Whitehead, J. (2005a) Living Inclusional Values in Educational Standards of Practice and Judgement. Keynote for the Act, Reflect, Revise III Conference, Brantford Ontario. 11th November 2005. Retrieved 14 February 2006 from http://www.jackwhitehead.com/monday/arrkey05dr1.htm

 

Whitehead, J. (2005b) How Can We Improve The Educational Influences Of Our Teacher-Researcher Quests? Keynote to the ICTR Conference at McGill University, Montreal, on 16 April 2006. Retrieved 14 |February 2006 from http://www.jackwhitehead.com/ictr05/jwictr05key.htm

 

Farren, M. & Whitehead, J. (2005) Educational Influences in Learning with Visual Narratives. Paper and Video-Conference presentation by Margaret Farren and Jack Whitehead to the 5th DIVERSE International Conference on Video and Videoconferencing in Education, 5 July, 2005. Retrieved 14 February 2005 from http://www.bath.ac.uk/~edsajw/monday/mfjwwebped2.htm

 

 

             Demonstrating the validity of educational theories by transforming ontological values into living critical standards of judgement

 

The above keynote to the Act, Reflect, Revise III Conference and the Farren and Whitehead (2005) presentation both focus on the process of transforming ontological values into living critical standards of judgement. In addition to these papers Jean and Jack presented the following paper at a symposium of the British Educational Research Association in 2004.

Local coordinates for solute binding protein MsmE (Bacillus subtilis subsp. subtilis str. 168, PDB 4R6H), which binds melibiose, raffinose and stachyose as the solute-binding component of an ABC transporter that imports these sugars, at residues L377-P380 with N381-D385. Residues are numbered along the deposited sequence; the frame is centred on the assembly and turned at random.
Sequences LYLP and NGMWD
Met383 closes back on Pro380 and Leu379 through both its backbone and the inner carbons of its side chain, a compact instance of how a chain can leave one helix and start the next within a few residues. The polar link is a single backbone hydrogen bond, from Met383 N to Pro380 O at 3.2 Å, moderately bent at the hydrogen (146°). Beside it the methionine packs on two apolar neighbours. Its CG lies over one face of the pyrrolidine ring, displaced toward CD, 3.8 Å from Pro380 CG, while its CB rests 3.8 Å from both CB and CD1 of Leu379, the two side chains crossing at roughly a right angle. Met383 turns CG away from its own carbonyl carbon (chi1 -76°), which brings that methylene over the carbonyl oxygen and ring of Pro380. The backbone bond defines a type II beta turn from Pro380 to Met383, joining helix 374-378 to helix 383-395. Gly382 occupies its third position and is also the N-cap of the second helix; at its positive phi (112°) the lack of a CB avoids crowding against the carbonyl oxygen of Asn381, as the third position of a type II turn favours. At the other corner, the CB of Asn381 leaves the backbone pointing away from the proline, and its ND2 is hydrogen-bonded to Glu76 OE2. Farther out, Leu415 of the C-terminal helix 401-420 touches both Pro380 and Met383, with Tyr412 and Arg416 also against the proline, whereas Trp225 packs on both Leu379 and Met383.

Whitehead, J. & McNiff, J. (2004) Ontological, epistemological and methodological commitments in practitioner-research. Paper presented at the BERA 04 Symposium 17 September in Manchester on: 'Have We Created A New Epistemology For The New Scholarship Of Educational Enquiry Through Practitioner Research? Developing Sustainable Global Educational Networks Of Communication' Retrieved 14 February 2006 from http://www.leeds.ac.uk/educol/documents/00003800.htm

 

             Educating social formations with living educational theories

 

Because all professional practices are intimately related to their social context and these context both influence and are influenced by the actions we take, it is important to contribute to the education of social formations. One of the ways we can do this in the creation of living educational theories is to create cultures of enquiry that support the production of these theories. Jacqueline Delong has demonstrated how this can be accomplished within a District School Board in Canada.